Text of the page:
• If you entertain a lot, especially if you love to host multiple children and grandchildren at once, continuing this tradition may not be realistic once you move to a smaller home.
  • Similarly, if you have a hobby that requires dedicated space, this could be hard to come by after downsizing. Maybe you even do some work from home still and need an office. These extra rooms are typically things given up during the downsizing process.
  • Also, another common use that extra rooms in larger homes accommodate is housing renters. Whether you have rented or were considering renting rooms to either make some money on the side or to provide affordable living to younger generations, you probably won’t be able to do this in a smaller house.


The Family Home Will Belong to Someone Else

  • The best-case scenario for downsizers with sentimental attachments to their homes is passing the house to other family members. It can be understandably hard to have your access to a place filled with so many memories entirely revoked. However, even if the house stays in the family, you’ll still be faced with challenges like no longer having the final say over renovations and decor. The other difficult piece, depending on where you’re moving to, is that you might be leaving behind a neighborhood that you really love that’s inhabited by old friends.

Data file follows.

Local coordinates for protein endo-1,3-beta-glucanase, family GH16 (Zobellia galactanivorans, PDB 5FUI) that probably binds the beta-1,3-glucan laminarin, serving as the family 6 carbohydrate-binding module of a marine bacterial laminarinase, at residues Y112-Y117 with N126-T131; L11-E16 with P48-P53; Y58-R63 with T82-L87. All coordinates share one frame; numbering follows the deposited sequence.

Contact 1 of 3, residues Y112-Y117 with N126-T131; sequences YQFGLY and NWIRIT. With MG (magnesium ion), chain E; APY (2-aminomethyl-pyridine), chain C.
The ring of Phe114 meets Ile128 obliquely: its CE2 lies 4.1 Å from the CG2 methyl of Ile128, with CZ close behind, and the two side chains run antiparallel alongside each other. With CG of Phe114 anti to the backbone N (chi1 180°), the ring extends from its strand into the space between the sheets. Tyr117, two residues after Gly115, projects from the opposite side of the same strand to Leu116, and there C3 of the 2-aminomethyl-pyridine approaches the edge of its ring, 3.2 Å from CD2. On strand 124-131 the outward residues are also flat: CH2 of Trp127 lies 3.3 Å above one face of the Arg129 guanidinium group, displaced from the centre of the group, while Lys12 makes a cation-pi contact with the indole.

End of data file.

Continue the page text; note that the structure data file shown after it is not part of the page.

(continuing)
There are so many factors that go into moving in general that each situation is entirely unique. Therefore, there is no one-size-fits-all answer for whether you should downsize in retirement or not. The best thing you can do is take the time to balance all these pros and cons in relation to your own life. A financial advisor can help you begin this process by explaining how various options will impact your overall retirement strategy. 

Of course, money isn’t the only piece of this equation. Sometimes, the love you have for your home is a stronger argument than all the rest. If you can keep your house and still be in good financial standing, don’t feel like you’re doing something wrong. The truth is that there are no hard and fast rules for retirement. You’re allowed to continue living your life the way you want, so go out there and do it!